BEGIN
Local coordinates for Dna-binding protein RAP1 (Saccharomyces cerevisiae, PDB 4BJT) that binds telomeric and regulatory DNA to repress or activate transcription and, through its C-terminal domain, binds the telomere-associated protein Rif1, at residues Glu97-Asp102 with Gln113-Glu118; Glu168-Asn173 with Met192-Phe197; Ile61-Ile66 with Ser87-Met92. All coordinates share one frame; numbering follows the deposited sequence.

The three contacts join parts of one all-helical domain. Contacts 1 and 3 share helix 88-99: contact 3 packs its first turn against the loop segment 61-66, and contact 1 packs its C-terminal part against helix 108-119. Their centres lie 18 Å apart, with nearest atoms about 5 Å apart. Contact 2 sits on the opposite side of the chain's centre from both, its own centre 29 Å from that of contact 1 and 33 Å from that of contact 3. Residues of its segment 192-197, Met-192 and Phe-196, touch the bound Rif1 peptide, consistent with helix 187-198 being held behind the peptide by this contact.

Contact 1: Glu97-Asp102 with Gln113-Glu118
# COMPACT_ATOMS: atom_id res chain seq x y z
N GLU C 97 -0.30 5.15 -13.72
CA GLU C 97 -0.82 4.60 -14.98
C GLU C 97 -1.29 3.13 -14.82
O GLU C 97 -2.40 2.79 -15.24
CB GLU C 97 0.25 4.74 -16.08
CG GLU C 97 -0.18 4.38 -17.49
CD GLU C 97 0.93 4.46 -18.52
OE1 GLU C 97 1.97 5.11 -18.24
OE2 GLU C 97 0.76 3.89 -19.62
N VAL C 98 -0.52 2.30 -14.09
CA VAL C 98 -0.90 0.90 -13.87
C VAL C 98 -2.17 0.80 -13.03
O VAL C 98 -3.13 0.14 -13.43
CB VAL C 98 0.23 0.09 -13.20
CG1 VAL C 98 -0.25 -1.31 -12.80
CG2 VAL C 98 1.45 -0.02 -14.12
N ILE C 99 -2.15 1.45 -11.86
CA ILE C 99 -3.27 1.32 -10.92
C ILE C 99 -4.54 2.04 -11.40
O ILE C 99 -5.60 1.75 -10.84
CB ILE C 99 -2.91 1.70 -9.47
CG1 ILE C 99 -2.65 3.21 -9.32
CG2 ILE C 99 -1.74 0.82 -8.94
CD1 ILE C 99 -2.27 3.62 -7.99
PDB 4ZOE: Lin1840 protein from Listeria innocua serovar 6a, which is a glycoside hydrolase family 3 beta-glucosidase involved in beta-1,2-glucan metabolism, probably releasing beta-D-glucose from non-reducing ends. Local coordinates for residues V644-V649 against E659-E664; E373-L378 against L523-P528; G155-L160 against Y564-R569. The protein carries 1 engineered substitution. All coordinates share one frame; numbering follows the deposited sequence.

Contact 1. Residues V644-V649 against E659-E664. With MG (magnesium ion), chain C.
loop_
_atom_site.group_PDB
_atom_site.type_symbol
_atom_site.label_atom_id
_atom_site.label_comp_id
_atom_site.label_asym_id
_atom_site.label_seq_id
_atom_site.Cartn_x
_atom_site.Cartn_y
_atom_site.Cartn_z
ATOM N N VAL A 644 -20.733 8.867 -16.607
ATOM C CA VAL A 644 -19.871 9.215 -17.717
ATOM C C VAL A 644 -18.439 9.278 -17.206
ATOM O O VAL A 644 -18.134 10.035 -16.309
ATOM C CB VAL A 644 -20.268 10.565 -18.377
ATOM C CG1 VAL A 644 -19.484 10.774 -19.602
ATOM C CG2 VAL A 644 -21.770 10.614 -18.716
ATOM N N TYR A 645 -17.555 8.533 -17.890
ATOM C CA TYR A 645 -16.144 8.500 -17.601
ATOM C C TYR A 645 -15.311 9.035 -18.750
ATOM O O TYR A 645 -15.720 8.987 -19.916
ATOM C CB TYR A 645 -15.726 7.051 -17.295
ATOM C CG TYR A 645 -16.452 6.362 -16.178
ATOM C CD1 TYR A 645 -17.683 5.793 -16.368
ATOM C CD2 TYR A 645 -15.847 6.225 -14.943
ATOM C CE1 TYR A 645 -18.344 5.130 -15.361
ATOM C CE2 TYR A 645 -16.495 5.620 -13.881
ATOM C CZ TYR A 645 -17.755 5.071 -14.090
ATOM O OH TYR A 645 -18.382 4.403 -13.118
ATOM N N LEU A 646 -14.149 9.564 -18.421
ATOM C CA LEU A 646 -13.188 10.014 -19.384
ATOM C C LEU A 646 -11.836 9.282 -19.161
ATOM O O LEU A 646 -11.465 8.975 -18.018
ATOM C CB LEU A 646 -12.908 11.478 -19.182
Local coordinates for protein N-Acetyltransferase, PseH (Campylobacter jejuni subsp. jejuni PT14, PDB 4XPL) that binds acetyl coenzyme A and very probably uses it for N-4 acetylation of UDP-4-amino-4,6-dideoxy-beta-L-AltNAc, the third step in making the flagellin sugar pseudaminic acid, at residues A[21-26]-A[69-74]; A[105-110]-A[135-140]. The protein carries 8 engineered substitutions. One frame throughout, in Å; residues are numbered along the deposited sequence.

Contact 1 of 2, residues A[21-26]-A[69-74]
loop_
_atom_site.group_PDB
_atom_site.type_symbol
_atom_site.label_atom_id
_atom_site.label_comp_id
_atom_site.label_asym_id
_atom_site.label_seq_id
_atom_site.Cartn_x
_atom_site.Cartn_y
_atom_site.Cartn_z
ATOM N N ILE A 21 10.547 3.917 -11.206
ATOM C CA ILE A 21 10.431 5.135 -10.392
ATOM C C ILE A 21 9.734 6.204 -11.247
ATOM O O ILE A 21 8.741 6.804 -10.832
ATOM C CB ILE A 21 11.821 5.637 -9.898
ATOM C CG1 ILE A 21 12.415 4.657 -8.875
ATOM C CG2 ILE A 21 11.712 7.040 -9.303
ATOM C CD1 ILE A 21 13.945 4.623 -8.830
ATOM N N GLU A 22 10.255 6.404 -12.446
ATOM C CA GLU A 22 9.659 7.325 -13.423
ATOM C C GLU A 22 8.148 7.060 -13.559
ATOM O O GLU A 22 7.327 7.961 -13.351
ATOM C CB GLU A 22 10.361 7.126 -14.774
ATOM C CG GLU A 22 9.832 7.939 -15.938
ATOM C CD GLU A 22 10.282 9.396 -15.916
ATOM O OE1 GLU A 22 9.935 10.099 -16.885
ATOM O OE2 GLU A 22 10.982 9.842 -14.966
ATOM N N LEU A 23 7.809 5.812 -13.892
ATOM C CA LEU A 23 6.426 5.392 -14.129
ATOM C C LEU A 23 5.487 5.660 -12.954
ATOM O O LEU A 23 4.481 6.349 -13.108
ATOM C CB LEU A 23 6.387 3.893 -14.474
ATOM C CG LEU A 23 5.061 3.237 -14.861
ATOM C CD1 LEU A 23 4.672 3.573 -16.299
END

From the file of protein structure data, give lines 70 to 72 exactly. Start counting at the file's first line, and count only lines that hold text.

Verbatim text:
_atom_site.label_atom_id
_atom_site.label_comp_id
_atom_site.label_asym_id